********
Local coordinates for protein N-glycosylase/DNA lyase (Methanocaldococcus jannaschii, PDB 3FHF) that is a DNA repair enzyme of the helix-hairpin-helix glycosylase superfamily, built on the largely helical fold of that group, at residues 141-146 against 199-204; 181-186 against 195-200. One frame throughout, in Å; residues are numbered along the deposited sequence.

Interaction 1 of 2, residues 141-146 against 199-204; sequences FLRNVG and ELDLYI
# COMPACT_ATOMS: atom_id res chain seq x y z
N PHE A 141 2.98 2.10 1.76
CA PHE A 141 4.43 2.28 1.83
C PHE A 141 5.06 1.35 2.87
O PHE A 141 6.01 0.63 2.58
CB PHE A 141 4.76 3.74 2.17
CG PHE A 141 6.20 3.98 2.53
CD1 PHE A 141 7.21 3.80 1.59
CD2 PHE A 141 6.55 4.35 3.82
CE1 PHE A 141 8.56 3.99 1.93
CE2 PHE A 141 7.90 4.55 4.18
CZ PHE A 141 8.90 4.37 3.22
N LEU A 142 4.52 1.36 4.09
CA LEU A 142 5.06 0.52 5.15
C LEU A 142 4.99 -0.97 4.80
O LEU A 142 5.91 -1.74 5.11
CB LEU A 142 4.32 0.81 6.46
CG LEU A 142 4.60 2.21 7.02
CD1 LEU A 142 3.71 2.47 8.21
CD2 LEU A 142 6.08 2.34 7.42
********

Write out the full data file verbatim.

Local coordinates for protein N-glycosylase/DNA lyase (Methanocaldococcus jannaschii, PDB 3FHF) that is a DNA repair enzyme of the helix-hairpin-helix glycosylase superfamily, built on the largely helical fold of that group, at residues 141-146 against 199-204; 181-186 against 195-200. One frame throughout, in Å; residues are numbered along the deposited sequence.

Interaction 1 of 2, residues 141-146 against 199-204; sequences FLRNVG and ELDLYI
# COMPACT_ATOMS: atom_id res chain seq x y z
N PHE A 141 2.98 2.10 1.76
CA PHE A 141 4.43 2.28 1.83
C PHE A 141 5.06 1.35 2.87
O PHE A 141 6.01 0.63 2.58
CB PHE A 141 4.76 3.74 2.17
CG PHE A 141 6.20 3.98 2.53
CD1 PHE A 141 7.21 3.80 1.59
CD2 PHE A 141 6.55 4.35 3.82
CE1 PHE A 141 8.56 3.99 1.93
CE2 PHE A 141 7.90 4.55 4.18
CZ PHE A 141 8.90 4.37 3.22
N LEU A 142 4.52 1.36 4.09
CA LEU A 142 5.06 0.52 5.15
C LEU A 142 4.99 -0.97 4.80
O LEU A 142 5.91 -1.74 5.11
CB LEU A 142 4.32 0.81 6.46
CG LEU A 142 4.60 2.21 7.02
CD1 LEU A 142 3.71 2.47 8.21
CD2 LEU A 142 6.08 2.34 7.42